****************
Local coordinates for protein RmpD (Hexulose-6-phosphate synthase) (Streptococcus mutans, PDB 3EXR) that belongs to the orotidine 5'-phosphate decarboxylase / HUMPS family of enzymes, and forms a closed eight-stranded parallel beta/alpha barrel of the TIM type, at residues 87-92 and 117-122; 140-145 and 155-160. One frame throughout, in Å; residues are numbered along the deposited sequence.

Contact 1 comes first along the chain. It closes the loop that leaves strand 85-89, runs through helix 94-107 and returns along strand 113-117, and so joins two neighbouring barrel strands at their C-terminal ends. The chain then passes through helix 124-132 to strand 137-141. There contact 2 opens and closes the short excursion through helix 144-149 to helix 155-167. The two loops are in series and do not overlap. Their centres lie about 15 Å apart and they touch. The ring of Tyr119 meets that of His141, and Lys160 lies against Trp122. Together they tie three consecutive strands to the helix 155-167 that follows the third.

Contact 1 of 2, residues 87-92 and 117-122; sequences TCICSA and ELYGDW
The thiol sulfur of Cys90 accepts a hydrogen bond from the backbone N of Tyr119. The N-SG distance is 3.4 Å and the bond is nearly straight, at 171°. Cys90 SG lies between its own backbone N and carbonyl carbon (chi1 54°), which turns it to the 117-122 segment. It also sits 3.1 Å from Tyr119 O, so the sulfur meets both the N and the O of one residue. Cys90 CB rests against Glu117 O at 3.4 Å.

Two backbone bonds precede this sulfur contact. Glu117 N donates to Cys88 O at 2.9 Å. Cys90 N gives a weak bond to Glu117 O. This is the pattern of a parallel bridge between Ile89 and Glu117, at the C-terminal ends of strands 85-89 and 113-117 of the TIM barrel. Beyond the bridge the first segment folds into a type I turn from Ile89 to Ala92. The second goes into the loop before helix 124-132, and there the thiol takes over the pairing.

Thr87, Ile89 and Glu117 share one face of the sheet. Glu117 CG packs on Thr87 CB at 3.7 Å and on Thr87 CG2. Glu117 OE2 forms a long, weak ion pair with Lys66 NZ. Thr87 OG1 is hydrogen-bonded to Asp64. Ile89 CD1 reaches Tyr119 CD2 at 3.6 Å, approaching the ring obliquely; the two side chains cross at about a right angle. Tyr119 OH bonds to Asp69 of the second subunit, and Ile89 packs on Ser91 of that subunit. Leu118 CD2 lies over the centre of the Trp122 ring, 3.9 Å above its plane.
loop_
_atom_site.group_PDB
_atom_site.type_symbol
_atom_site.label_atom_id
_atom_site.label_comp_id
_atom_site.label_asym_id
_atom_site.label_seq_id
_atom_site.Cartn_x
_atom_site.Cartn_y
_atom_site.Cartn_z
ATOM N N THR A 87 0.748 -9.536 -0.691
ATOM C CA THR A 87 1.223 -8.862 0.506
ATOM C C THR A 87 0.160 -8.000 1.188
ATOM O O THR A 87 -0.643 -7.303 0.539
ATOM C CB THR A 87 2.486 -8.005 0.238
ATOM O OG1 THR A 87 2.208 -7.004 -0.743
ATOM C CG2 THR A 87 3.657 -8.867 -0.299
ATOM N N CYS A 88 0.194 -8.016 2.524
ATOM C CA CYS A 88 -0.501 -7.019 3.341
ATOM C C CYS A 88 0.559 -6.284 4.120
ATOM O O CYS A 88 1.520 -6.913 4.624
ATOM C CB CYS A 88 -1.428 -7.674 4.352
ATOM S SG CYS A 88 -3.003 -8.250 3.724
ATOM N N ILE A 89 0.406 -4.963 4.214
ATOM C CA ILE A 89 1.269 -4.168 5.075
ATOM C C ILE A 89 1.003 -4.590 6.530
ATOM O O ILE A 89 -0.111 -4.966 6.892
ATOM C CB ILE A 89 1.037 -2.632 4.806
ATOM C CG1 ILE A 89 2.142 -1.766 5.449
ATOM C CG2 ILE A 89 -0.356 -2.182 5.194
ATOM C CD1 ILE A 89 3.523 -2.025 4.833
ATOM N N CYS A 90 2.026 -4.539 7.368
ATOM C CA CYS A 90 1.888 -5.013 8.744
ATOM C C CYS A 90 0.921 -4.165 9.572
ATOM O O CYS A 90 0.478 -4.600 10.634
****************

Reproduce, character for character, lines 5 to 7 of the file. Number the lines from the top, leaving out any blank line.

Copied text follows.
Two backbone bonds precede this sulfur contact. Glu117 N donates to Cys88 O at 2.9 Å. Cys90 N gives a weak bond to Glu117 O. This is the pattern of a parallel bridge between Ile89 and Glu117, at the C-terminal ends of strands 85-89 and 113-117 of the TIM barrel. Beyond the bridge the first segment folds into a type I turn from Ile89 to Ala92. The second goes into the loop before helix 124-132, and there the thiol takes over the pairing.

Thr87, Ile89 and Glu117 share one face of the sheet. Glu117 CG packs on Thr87 CB at 3.7 Å and on Thr87 CG2. Glu117 OE2 forms a long, weak ion pair with Lys66 NZ. Thr87 OG1 is hydrogen-bonded to Asp64. Ile89 CD1 reaches Tyr119 CD2 at 3.6 Å, approaching the ring obliquely; the two side chains cross at about a right angle. Tyr119 OH bonds to Asp69 of the second subunit, and Ile89 packs on Ser91 of that subunit. Leu118 CD2 lies over the centre of the Trp122 ring, 3.9 Å above its plane.
loop_